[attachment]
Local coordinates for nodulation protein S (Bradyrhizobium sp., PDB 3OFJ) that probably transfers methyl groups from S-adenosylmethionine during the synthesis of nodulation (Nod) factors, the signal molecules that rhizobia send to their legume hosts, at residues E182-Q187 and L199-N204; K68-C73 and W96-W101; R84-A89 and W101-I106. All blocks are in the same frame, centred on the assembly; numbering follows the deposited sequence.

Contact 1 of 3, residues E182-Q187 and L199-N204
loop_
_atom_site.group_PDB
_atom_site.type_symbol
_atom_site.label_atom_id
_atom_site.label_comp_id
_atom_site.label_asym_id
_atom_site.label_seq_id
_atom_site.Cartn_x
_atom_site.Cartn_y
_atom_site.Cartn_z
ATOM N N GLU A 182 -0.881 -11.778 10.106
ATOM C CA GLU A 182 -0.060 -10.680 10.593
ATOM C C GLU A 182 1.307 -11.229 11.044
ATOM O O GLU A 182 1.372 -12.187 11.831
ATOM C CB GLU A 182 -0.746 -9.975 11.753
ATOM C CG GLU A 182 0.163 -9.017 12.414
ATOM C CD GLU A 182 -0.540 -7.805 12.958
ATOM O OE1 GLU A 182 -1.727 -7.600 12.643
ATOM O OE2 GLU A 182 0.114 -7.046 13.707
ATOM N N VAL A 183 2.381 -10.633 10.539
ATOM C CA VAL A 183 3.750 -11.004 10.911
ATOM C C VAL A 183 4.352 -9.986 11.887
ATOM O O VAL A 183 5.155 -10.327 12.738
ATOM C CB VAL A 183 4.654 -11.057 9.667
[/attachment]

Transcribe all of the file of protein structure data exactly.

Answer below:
Local coordinates for nodulation protein S (Bradyrhizobium sp., PDB 3OFJ) that probably transfers methyl groups from S-adenosylmethionine during the synthesis of nodulation (Nod) factors, the signal molecules that rhizobia send to their legume hosts, at residues E182-Q187 and L199-N204; K68-C73 and W96-W101; R84-A89 and W101-I106. All blocks are in the same frame, centred on the assembly; numbering follows the deposited sequence.

Contact 1 of 3, residues E182-Q187 and L199-N204
loop_
_atom_site.group_PDB
_atom_site.type_symbol
_atom_site.label_atom_id
_atom_site.label_comp_id
_atom_site.label_asym_id
_atom_site.label_seq_id
_atom_site.Cartn_x
_atom_site.Cartn_y
_atom_site.Cartn_z
ATOM N N GLU A 182 -0.881 -11.778 10.106
ATOM C CA GLU A 182 -0.060 -10.680 10.593
ATOM C C GLU A 182 1.307 -11.229 11.044
ATOM O O GLU A 182 1.372 -12.187 11.831
ATOM C CB GLU A 182 -0.746 -9.975 11.753
ATOM C CG GLU A 182 0.163 -9.017 12.414
ATOM C CD GLU A 182 -0.540 -7.805 12.958
ATOM O OE1 GLU A 182 -1.727 -7.600 12.643
ATOM O OE2 GLU A 182 0.114 -7.046 13.707
ATOM N N VAL A 183 2.381 -10.633 10.539
ATOM C CA VAL A 183 3.750 -11.004 10.911
ATOM C C VAL A 183 4.352 -9.986 11.887
ATOM O O VAL A 183 5.155 -10.327 12.738
ATOM C CB VAL A 183 4.654 -11.057 9.667